Moreover, 26 key metabolites that contributed to AmB productivity were identified, most of which were related to carbon metabolism, fatty acid metabolism, amino acid metabolism, purine metabolism and folate biosynthesis. The relationships between these metabolism and amphotericin biosynthesis are summarized in Fig. 6. According to the analyses and results of comparative metabolomics, one carbon pool by folate metabolic pathway was identified as the key metabolic pathway. Based on this, further study of the effects of precursors and key metabolites including serine, glycine and SAM addition on AmB production were carried out in our previous studies [10, 11] and the addition of methionine and THF showed improved AmB yield (Additional file 1: Figure S3). Later, gene overexpression strategies were conducted in mutant S. nodosus to improve AmB production according to the above results. We screened the genes that were involved in one carbon pool by folate metabolic pathway. Through overexpression of single gene purN, metH, glyA, metF, purH or fmt, a strain with gene metH overexpression was obtained with its optimal AmB yield at 5.03 g/L in 120 h fermentation, which increased by 26.4% compared with that of the mutant strain S. nodosus in flask shake fermentation. However, the yield of by-product AmA in those recombinant bacteria was unstable, as AmA decreased in the strain with purN overexpressed and obviously increased in the strain with other genes overexpressed. Recently, Huang et al. [24] speculated that the decrease synthesis of AmA was related to the insufficient NADPH or the weak binding force between ER5 domain and NADPH. Based on critical role of ER5 domain of amphC in the biosynthesis of AmA and AmB reported by Cafrey [1], reducing the by-product AmA would become the focus of our subsequent studies.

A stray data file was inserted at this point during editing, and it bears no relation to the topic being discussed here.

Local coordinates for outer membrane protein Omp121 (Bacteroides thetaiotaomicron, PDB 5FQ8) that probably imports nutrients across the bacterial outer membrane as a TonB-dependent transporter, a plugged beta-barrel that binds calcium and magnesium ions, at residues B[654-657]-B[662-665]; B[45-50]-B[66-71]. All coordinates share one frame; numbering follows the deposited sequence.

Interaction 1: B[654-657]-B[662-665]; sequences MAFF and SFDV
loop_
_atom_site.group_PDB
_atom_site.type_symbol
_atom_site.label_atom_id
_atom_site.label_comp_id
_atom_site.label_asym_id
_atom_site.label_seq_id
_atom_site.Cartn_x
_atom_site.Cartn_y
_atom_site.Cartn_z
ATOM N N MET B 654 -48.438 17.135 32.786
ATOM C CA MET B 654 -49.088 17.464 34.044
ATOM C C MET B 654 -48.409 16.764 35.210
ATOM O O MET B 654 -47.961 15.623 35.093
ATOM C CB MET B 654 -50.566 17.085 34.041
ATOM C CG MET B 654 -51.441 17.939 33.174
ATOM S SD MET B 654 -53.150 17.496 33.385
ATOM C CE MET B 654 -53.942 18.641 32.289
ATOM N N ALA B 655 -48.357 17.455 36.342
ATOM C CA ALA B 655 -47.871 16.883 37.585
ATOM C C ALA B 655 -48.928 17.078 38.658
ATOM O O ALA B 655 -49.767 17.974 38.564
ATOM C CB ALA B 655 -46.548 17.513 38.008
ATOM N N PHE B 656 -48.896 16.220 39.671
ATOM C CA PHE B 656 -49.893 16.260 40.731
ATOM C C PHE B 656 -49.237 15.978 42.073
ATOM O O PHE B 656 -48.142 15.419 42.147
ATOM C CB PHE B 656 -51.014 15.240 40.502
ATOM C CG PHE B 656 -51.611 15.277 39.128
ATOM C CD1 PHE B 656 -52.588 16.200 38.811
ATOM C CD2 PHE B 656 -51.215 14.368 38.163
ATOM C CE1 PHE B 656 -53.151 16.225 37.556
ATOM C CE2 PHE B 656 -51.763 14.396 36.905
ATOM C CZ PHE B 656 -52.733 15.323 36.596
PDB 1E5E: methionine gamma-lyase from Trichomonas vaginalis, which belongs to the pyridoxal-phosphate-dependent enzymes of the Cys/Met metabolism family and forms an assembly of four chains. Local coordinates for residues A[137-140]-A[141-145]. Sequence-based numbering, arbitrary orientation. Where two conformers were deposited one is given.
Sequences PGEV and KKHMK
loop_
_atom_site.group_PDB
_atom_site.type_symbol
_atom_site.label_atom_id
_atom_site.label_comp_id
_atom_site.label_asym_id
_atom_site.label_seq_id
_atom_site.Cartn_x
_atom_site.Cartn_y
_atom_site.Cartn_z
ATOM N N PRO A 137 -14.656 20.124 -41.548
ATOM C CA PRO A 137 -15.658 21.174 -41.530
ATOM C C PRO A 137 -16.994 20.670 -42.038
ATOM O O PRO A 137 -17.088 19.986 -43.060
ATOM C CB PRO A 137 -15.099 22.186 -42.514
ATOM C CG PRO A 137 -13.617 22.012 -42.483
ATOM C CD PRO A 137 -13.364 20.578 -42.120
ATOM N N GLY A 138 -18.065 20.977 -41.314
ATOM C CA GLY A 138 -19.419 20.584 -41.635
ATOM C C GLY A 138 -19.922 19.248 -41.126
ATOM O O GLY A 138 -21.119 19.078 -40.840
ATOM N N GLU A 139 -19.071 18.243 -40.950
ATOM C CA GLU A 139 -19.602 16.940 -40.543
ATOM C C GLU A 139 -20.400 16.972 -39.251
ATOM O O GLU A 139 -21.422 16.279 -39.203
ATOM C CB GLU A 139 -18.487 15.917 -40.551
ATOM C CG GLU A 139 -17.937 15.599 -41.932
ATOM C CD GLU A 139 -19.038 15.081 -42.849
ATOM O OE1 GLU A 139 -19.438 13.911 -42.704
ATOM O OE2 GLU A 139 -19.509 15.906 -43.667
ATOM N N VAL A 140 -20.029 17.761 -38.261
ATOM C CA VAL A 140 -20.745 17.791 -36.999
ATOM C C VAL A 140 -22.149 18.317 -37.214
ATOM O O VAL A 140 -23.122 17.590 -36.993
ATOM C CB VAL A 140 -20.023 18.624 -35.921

Overall, based on the comparative metabolome analysis between mutant and wild-type S. nodosus, one carbon pool by folate metabolic pathway was identified as the key metabolic pathway in the mutant strain. By choosing the genes related to the one carbon pool by folate metabolic pathway for overexpression, three recombinant strains with the overexpression of key metabolic genes (purN, glyA and metH) in S. nodosus were obtained and they showed positive impacts on AmB yield in flask fermentation, which is 22.8% to 26.4% higher than that of the original mutant S. nodosus. The production of AmB in metH overexpression strain reached 5.03 g/L within 120 h fermentation time, about 26.4% higher than that of mutant S. nodosus, which needed 144 h fermentation time for almost the same AmB production titer. Our results indicated the application of gene overexpression strategy based on the comparative metabolomics analysis would be very effective for the rational design of other antibiotics production improvement.